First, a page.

A breezy boat ride on the <a href="http://www.urlaub-sr-lanka.info/index.php/madu-
ganga">Madu Ganga </a>will not only take your breath away but will invigorate your
senses and uplift your soul. The Madu River, situated in the Galle District is a fitting
example of the intricate river channels which decorate<a href="http://www.urlaub-sr-
lanka.info"> Sri Lanka's </a>south west coast.
In the global context, the ecological importance of this site has garnered it the `Ramsar
Wetland' status in 2003 being the second largest wetland in Sri Lanka with a colossal 915
hectares with 23 islands inhabited by nearly 300 families. The Madu Ganga Sanctuary is
now a Tourist Development Area and a Special Area Managed (SAM) by the Coast
Conservation Department. Balapitiya is where the `Madu Ganga' makes its home.
Along with the smaller Randombe Lake, to which it is connected by two narrow
channels, it forms the Madu Ganga wetland. Its estuary and the many mangrove islets on
it form a complex coastal wetland ecosystem. It has a high value in ecological, biological
and aesthetic significance, home to 303 species of plants belonging to 95 families and to
248 species of vertebrates. Madu Ganga is possibly one of the last remaining tracts of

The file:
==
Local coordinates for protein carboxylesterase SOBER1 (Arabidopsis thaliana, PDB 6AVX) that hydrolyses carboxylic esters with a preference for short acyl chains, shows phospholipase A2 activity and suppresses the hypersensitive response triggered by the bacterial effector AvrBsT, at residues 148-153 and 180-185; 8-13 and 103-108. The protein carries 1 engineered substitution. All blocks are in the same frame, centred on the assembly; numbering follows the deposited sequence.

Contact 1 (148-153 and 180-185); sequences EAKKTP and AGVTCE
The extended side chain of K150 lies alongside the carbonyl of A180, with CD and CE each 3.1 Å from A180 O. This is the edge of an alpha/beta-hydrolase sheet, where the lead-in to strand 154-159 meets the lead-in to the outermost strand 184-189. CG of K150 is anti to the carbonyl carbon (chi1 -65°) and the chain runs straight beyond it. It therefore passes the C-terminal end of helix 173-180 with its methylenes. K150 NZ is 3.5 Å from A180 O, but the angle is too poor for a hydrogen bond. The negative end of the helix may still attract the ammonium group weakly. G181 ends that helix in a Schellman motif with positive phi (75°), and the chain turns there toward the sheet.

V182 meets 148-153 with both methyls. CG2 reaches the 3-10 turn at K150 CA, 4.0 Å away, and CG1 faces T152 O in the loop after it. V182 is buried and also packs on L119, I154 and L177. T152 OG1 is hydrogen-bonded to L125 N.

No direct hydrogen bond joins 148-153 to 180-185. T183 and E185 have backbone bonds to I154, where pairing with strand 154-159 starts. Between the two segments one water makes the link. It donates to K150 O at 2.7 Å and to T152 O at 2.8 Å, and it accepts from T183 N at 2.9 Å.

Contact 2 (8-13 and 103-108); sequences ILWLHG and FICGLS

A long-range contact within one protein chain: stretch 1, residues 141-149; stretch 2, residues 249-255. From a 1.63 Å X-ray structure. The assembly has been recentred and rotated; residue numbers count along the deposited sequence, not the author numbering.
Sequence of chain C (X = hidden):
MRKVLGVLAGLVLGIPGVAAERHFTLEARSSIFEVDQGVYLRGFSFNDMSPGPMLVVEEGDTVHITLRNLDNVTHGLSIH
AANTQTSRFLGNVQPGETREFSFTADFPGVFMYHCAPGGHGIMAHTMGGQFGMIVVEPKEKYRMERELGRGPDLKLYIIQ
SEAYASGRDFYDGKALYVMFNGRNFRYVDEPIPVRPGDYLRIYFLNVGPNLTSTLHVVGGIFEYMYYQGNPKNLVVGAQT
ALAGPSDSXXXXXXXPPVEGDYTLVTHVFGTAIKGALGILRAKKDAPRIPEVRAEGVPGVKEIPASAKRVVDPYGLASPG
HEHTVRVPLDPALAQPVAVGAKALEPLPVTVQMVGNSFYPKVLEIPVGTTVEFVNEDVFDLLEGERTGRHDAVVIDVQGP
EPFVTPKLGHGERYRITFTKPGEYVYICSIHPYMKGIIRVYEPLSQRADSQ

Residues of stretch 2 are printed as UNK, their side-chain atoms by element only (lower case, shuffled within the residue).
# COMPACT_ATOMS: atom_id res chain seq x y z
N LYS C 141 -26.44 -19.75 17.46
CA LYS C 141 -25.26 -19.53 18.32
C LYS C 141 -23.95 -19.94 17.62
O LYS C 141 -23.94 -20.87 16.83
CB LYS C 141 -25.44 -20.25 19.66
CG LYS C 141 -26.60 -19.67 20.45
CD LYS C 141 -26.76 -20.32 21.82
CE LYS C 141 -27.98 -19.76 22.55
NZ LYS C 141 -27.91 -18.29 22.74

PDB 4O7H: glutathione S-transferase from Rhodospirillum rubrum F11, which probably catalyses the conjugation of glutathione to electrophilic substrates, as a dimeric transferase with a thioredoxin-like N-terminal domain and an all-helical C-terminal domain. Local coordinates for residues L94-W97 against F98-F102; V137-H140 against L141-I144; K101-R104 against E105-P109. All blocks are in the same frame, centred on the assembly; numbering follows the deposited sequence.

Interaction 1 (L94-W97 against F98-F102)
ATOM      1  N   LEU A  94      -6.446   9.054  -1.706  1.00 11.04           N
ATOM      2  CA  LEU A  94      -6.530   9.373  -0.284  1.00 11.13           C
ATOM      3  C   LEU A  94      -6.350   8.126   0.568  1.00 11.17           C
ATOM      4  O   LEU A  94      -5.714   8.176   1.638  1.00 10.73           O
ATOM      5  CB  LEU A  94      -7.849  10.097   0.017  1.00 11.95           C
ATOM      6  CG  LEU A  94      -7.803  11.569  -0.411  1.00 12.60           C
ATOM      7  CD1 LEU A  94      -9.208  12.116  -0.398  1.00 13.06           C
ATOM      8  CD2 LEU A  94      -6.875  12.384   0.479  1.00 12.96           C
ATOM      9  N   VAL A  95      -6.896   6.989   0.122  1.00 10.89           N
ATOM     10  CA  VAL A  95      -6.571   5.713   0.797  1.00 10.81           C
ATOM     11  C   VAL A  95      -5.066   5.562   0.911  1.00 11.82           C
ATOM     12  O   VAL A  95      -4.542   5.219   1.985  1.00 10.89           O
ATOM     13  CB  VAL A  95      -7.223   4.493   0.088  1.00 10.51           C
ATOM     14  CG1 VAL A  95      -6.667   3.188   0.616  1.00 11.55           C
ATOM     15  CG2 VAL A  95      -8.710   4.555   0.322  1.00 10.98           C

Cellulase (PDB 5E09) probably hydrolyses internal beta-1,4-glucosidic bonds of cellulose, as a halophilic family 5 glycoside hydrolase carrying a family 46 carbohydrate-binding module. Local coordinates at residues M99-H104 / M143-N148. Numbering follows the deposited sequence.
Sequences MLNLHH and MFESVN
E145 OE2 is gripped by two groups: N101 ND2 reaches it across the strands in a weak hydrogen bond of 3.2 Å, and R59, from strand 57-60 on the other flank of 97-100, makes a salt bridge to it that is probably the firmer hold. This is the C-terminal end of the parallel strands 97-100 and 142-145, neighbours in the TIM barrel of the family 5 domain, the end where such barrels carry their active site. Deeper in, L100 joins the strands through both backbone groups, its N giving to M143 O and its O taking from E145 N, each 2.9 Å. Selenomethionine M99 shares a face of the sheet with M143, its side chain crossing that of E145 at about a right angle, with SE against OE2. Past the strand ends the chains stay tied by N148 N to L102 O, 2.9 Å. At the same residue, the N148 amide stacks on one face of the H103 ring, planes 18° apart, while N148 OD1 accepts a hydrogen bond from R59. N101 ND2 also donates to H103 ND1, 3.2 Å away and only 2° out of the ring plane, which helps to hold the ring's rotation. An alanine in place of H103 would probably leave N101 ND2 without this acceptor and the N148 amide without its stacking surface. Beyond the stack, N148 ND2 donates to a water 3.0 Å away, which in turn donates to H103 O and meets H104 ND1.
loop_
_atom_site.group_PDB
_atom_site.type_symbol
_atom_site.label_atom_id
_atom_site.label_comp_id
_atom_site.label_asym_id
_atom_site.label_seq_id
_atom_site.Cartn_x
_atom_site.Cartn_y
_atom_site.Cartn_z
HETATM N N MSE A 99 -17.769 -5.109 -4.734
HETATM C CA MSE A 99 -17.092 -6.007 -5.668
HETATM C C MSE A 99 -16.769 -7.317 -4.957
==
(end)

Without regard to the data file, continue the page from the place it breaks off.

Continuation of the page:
pristine mangrove forests in Sri Lanka. Prawn farming stations also exist along the Madu
During the pre-colonization period, Madu Ganga was a pivotal point where one of the
main water ways connected cities and ancient Sinhala kingdoms together. It is claimed
that the main secret of the Madu Ganga is its subtle tide. On any occasion during the low
tide, the sea water comes inland and blends with the fresh water and in the evening, the
opposite happens creating an exciting natural formation.
The Amarapura Nikaya had its first Upasampada (higher ordination ceremony) on a fleet
of boats anchored upon it in 1803. The Madu Ganga santuary is also home to a wealth of
flora and fauna. At Diga-duwa (Long Island), bear witness to several plants which are
used in ayurvedha having stood the test of time.
Streaming and meandering along the way, the peace and solitutude at Madu Ganga
inspires you to be concerned about Mother Nature.
Further along the way, another small islet described as Satha Pahe Dupatha has a nearly
800 years old Dewalaya but without a holy statue. Koth Duwa has a temple which is
called Kothduwa Raja Maha Viharaya. The main treasure of Madu Ganga is its
mangroves that act as a bio-lock to the area by giving protection to the variety of aquatic
plants and animal life.
They provide a home for different kinds of aquatic plants, crabs, shrimps, fish, various
invertebrates and other animal life including crocodiles. In earlier years, Madu Ganga and
its islets were renowned for their mangroves, but these are now increasingly under threat.